The world’s leading politicians will meet between the 7th and 18th of December for the next UN climate summit. All indications are that the talks will result in insufficient measures to tackle global climate change, including more legislation along the lines of the "cap-and-trade" schemes now being implemented around the world. Meanwhile, activists are organizing to fight back on an unprecedented scale.
Brian Tokar, director of the Vermont-based Institute for Social Ecology, claims that "reductions in greenhouse gas emissions on the order of 20-40% are needed in the next decade or so to prevent a slide toward uncontrollable global climate chaos" 1. In the book "Heat" 2, George Monbiot sets the target of a 90% cut in countries like the UK by 2030, if global temperature increases of 2 °C are to be avoided. The consequences of failing to meet this target are, without doubt, far beyond any human costs of making the cuts. A 2.1 °C rise in temperature will expose between 2.3 and 3 billion people to risk of water shortage 3. A 2.3 degree increase will expose a further 180-230 million people to the danger of malaria 2. The number of people at risk from hunger is expected to increase by around 50 million by 2050 as a result of climate change 4. A sea level rise of 1 metre or more, a likely outcome this century at present emission levels, will wipe out one third of the world’s croplands 5,in particular submerging 21% of Bangladesh and forcing 15 million people from their homes there 2. A 2 degree warming would also expose a further 125 million to risk of salt-water flooding, and would mean the destruction of the water supplies of cites like Shanghai, Jarkarta, Mumbai and Buenos Aires by sea water, probably leading to evacuation in some cases 2. Most worryingly, over 2 degrees of warming brings with it the prospect of runaway climate change due to positive feedback affects 6. All rises in temperature increase the chances of the submersion of London, New York and Tokyo by the melting of the West Antarctic Ice Sheet 2. The governments of the world powers are literally gambling with the future of civilisation.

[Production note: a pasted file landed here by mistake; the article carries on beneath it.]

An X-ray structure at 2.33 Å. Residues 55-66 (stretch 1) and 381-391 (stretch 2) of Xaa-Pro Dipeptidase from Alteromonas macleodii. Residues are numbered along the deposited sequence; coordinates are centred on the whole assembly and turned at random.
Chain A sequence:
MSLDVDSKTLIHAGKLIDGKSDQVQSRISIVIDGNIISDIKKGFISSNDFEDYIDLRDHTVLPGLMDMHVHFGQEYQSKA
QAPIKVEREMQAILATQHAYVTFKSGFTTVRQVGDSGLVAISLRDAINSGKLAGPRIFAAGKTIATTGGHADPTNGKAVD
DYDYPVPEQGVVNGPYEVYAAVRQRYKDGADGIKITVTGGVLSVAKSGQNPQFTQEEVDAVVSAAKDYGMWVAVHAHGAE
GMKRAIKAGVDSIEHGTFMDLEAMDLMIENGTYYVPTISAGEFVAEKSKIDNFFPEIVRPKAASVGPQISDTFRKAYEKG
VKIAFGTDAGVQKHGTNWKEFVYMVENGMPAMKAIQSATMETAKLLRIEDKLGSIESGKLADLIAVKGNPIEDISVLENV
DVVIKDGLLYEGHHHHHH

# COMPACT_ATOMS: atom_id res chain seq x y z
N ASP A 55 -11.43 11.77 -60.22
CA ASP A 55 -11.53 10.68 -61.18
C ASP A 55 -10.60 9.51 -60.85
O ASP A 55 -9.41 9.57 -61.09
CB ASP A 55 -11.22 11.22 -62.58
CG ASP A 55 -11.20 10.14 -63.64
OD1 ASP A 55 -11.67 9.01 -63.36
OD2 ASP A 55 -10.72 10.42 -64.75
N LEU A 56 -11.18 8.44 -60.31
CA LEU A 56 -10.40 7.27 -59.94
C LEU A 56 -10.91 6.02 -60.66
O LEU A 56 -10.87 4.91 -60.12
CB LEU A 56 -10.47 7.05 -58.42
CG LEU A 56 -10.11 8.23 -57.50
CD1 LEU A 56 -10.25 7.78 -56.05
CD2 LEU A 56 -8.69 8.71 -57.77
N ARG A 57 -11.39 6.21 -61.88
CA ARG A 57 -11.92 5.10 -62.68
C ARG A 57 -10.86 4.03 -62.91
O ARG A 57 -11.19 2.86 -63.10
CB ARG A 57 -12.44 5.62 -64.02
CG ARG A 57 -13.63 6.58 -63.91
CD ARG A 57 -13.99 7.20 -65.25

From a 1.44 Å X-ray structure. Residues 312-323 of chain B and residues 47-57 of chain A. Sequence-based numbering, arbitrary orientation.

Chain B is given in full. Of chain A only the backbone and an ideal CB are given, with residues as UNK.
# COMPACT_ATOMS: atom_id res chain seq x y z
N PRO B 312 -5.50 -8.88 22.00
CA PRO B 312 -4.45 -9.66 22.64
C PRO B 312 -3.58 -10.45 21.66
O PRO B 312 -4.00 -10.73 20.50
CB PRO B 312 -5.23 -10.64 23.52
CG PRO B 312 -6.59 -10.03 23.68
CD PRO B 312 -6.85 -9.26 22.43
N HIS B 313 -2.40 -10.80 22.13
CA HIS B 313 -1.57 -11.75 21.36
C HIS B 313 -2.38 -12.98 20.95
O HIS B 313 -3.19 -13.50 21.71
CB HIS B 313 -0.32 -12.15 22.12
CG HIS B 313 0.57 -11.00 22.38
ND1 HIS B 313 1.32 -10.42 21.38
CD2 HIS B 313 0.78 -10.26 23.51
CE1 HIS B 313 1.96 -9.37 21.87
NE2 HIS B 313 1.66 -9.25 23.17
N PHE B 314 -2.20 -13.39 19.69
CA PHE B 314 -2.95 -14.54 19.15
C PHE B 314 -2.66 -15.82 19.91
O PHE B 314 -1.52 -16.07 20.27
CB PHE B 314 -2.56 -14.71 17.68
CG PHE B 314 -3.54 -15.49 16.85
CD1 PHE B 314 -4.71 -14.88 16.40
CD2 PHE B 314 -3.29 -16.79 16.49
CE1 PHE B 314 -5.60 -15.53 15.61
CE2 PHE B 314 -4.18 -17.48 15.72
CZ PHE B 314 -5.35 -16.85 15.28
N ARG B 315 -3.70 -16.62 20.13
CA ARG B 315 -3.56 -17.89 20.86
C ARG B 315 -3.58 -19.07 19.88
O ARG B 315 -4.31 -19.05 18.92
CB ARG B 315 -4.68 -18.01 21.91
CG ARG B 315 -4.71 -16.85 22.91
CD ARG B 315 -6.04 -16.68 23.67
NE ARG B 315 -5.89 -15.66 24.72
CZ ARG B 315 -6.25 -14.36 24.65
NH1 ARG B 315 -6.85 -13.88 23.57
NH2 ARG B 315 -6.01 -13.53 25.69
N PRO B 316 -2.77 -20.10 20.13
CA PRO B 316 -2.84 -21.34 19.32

Science, Vol 306 (3 December 204), p.1686
 See e.g. Helen Merl, memo to William I. Campbell, 17 Febuary 1993, Bates no. 2021183916-2021183925,
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